A debt moratorium of this kind, in effect a declaration of bankruptcy for the country concerned, is the classic way of giving heavily indebted democracies a second chance. Yet Greece’s eurozone creditors, led by Germany, are holding out against the IMF plan.
If any country ought to understand the importance of debt forgiveness it should be Germany.
In February 1953, a German External Debt Agreement was signed in London, which cancelled half of Germany’s loans of 30 billion Deutsche Marks to the rest of the world and stretched out repayments of the rest over many years.
I keep a copy of the 145-page document near my desk as a reminder of how statesmanship should work.
A huge act of generosity by Germany’s biggest creditors, including Britain, the U.S., France and Greece, helped clear the decks for a war-destroyed nation and led to the most remarkable economic renaissance of modern times.
The IMF proposes that Greece’s creditors should offer a similarly generous deal as an alternative to the stuttering, stop-go efforts to bring closure to the Greek crisis.
Under its plan, Germany and other creditors would have to wait until between 2040 and 2080 for repayments to be triggered on existing loans. Interest would still accumulate at 1.5 per cent a year, but would add to the total outstanding and would not have to be repaid now.
Such a scheme would give Greece a quarter of century to restore its economy, as the value of the debt would be eroded by inflation.
Germany fears, however, that such a debt moratorium within the EU would spark a domino effect and encourage other struggling eurozone nations such as Portugal to demand similar forbearance.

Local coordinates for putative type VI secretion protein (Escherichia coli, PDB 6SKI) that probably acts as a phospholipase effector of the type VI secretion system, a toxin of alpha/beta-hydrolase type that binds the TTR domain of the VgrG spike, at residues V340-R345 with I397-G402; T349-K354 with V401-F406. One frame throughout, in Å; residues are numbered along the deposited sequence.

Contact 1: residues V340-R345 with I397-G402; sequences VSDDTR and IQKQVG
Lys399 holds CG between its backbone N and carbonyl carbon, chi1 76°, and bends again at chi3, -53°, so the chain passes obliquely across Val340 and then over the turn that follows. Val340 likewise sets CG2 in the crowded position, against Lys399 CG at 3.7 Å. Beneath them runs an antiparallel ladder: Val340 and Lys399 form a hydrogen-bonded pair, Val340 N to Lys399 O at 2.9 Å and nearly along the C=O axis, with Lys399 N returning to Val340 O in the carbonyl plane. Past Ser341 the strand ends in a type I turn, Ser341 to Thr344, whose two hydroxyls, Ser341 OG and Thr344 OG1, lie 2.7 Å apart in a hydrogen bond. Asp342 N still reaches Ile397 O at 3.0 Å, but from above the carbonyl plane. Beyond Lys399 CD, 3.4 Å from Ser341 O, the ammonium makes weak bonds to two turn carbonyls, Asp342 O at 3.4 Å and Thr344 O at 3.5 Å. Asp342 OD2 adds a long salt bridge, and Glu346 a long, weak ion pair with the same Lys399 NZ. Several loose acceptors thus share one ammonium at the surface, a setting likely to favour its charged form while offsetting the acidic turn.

Yet if Germany does not compromise, the IMF will walk away and the proposal will be dropped, leaving Athens without the cash it needs to pay bills that fall due in July — triggering a political and economic crisis across the eurozone. For the moment, the impending doom in Greece is being overshadowed by the debate over Brexit. Britain, after all, is the world’s fifth largest economy and the second biggest in the EU, and its departure would be a seismic event.
But we should not underestimate the crisis that would result if Germany, forgetting how it was rescued in its darkest hour, confines Greece to a pit of despair while continuing to punish Spain, Portugal and other more peripheral eurozone countries for their failure to obey monetary rules made in Berlin.
These are rules drawn up by the Bundestag and executed by the European Central Bank and the hapless European Commission.
There is no doubt which country and which leader calls all the shots in Europe. Just look at the geopolitical, humanitarian and budgetary mess Germany has unleashed over open-door immigration.
Its insensitivity to Greece is truly chilling — and tells us why the Remain campaign’s glowing picture of a harmonious, secure and prosperous EU is quite simply a preposterous pipe dream.